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     TOPS NEWS: The Ministry of Commerce announced the government will close all
North Korean firms operating in China within 120 days of Sept. 11, the day the
United Nations Security Council adopted the latest round of sanctions against
Pyongyang, the South China Morning Post reported Thursday. In the notice, the
ministry said all joint ventures with North Korean companies in China as well as
joint ventures set up overseas by the two countries or the citizens of the two
countries would be closed, but companies not within the sanctions parameters or
those approved by the U.N. Security Council would be exempt, according to the
newspaper.
     TOP NEWS: The seemingly flexible stance and tolerance of the People's Bank
of China regarding the yuan exchange rate has been challenged over the past
month as the yuan has fluctuated in a wider trading band, forcing the central
bank to re-evaluate how far from shore it will allow the yuan to float before
throwing in a lifesaver. The unprecedented volatility of the yuan in the past
month -- from a big surge to a sharp slump -- could indicate that the PBOC has
an increased tolerance for a wider trading band of the currency. More important,
the central bank seems to have unveiled to the market its new dynamic
policy-making process for the yuan exchange rate -- in other words, the PBOC is
no longer afraid to let the yuan float on its own, at least for short periods.
     POLICY: The Ministry of Commerce said Friday that China does not force
foreign investors to transfer technology to form joint ventures in China. The
ministry made the comment at a press conference announcing the release of its
"Report on the Latest Development in Intellectual Property Rights Protection and
the Business Environment in China," compiled by the Office of the National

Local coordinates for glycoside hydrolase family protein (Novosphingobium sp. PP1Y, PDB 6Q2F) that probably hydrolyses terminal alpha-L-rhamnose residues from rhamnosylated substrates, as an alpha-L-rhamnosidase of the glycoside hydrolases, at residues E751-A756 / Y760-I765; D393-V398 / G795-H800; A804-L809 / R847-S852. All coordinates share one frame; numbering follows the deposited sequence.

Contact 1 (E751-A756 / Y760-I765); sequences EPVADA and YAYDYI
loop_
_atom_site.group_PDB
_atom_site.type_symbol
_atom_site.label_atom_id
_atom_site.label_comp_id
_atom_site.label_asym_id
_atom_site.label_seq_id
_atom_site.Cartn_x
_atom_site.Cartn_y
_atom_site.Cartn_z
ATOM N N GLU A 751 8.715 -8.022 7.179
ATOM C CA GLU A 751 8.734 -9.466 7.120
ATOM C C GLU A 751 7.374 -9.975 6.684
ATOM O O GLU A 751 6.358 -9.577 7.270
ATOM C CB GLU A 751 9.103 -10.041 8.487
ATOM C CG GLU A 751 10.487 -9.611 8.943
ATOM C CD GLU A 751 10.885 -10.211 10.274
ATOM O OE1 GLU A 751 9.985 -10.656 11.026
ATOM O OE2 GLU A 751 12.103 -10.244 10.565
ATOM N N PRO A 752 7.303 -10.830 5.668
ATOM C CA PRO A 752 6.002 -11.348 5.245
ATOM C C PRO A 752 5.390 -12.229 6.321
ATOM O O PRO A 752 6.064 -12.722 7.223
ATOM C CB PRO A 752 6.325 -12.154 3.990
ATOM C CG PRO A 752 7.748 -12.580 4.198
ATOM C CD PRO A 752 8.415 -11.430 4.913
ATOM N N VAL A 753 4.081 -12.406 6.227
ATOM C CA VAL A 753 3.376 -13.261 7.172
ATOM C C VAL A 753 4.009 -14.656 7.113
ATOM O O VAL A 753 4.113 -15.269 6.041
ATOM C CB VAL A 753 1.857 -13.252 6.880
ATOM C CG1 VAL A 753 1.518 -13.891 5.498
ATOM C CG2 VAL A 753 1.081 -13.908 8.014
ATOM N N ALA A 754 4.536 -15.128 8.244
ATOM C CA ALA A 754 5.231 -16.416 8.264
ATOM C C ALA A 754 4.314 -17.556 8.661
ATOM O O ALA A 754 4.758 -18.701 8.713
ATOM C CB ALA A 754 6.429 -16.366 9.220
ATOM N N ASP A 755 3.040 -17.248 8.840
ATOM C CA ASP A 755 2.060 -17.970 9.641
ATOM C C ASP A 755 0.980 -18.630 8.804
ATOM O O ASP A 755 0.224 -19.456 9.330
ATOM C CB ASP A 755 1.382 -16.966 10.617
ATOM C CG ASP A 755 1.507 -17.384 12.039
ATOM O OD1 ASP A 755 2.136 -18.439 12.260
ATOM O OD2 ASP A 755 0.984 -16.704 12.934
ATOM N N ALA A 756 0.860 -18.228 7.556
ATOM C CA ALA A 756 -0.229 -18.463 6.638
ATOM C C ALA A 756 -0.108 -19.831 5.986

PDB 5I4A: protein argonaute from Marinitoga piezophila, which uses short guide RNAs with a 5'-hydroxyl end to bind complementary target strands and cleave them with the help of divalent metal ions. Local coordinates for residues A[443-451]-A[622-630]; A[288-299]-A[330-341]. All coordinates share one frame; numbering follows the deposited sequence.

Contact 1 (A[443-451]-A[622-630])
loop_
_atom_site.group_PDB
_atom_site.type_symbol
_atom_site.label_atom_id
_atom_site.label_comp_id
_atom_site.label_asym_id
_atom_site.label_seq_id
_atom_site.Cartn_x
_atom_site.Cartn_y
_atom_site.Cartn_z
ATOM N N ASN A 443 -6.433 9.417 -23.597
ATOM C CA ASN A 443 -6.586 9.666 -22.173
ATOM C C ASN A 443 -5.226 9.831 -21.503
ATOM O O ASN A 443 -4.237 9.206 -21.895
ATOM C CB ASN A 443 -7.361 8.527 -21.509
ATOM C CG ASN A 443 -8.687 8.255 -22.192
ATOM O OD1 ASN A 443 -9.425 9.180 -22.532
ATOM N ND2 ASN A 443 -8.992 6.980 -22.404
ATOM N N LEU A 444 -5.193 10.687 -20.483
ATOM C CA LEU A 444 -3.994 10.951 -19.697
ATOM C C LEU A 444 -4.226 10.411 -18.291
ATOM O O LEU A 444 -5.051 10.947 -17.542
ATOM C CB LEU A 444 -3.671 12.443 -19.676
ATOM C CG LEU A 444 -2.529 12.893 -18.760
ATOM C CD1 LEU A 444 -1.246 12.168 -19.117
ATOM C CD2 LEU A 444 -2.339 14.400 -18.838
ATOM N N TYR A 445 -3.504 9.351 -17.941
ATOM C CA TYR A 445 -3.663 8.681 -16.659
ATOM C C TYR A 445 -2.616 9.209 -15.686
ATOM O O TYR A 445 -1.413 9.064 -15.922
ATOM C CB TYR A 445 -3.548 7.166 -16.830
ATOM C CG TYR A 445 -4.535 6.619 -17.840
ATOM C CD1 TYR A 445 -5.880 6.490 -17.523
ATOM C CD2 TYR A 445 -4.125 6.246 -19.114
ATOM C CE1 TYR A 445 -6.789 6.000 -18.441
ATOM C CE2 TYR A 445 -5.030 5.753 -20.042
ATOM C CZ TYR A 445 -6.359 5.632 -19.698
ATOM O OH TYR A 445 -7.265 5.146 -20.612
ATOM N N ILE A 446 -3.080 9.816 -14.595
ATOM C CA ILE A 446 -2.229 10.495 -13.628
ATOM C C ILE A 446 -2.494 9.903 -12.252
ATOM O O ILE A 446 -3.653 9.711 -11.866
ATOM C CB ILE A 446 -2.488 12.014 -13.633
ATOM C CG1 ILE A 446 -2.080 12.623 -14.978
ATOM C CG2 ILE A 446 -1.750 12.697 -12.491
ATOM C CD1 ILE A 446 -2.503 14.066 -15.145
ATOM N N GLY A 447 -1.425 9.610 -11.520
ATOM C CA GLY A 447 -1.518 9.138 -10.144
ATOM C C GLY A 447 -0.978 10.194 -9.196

Leading Group on the Fight Against IPR Infringement and Counterfeiting. China
would implement strict intellectual property rights protection, the ministry
said. China opposes "measures by individual countries to adopt unilateralism and
protectionism," and will continue to work to build an equal, open and
transparent business environment, and to protect the international multilateral
trading system, officials from several government bodies stressed at the press
conference.
     POLICY: This month, China's so-called "Black Metal Complex" -- markets for
steel, iron ore, coal and any businesses related to the production and
consumption of ferrous metals -- agonized over a major announcement from the
increasingly powerful Ministry of Environmental Protection. Dubbed "26+2," the
latest order gave tough-worded warnings to officials in Beijing, Tianjin, and 26
other cities in the surrounding provinces: curb heavy-polluting industries and
keep the air clean, or they face severe discipline. In the winter heating months
ahead, every city's pollution indicators will be constantly monitored.
     DATA: China's current account surplus surged to $50.9 billion (CNY348.8
billion) in the second quarter from $18.4 billion in the first quarter, the
State Administration of Foreign Exchange (SAFE) announced Thursday. SAFE said
the capital and financial accounts, which include net error and omission
numbers, saw a deficit of $0.4 billion (CNY3.1 billion) in the second quarter,
significantly shrinking from the $39.3 billion surplus during the January to
March period. For the first half of this year, the current account surplus was